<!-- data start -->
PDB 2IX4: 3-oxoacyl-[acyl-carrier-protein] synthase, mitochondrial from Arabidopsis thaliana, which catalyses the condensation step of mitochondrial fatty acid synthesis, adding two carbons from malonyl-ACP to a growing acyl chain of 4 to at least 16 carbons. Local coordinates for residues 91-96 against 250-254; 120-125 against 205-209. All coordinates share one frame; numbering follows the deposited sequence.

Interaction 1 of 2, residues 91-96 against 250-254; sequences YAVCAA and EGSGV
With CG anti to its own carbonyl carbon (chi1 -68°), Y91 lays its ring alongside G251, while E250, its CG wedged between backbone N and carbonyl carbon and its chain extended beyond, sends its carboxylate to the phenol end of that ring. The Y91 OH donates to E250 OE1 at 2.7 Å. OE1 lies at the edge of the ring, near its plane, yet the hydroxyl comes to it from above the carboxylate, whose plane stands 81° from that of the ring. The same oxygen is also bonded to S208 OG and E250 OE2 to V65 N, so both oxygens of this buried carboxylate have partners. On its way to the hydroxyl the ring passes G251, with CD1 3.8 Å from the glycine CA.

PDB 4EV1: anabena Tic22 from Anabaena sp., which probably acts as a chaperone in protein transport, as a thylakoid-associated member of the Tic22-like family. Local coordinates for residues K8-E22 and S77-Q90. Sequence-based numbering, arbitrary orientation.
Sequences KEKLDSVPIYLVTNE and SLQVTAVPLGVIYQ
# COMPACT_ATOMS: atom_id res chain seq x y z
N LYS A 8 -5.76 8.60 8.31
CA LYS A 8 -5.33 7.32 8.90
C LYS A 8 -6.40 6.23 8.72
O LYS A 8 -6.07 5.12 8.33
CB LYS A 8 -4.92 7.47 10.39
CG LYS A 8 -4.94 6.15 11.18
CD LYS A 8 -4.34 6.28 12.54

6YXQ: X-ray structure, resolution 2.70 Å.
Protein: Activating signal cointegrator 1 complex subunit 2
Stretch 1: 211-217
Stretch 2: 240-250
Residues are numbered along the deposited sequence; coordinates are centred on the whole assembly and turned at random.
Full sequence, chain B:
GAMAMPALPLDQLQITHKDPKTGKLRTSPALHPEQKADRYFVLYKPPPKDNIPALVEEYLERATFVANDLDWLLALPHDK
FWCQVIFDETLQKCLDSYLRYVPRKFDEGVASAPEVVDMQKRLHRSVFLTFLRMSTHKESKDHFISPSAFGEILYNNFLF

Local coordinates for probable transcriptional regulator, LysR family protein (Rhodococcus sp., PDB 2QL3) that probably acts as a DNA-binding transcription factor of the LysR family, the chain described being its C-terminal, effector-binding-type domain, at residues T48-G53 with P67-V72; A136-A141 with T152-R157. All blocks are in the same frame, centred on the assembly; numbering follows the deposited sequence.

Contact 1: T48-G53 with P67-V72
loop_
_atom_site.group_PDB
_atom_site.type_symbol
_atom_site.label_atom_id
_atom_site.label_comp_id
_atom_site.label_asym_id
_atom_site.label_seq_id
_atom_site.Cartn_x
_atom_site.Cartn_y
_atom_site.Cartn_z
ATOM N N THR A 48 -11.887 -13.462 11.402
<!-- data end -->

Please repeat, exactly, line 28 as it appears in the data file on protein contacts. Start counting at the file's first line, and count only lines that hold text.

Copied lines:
_atom_site.label_comp_id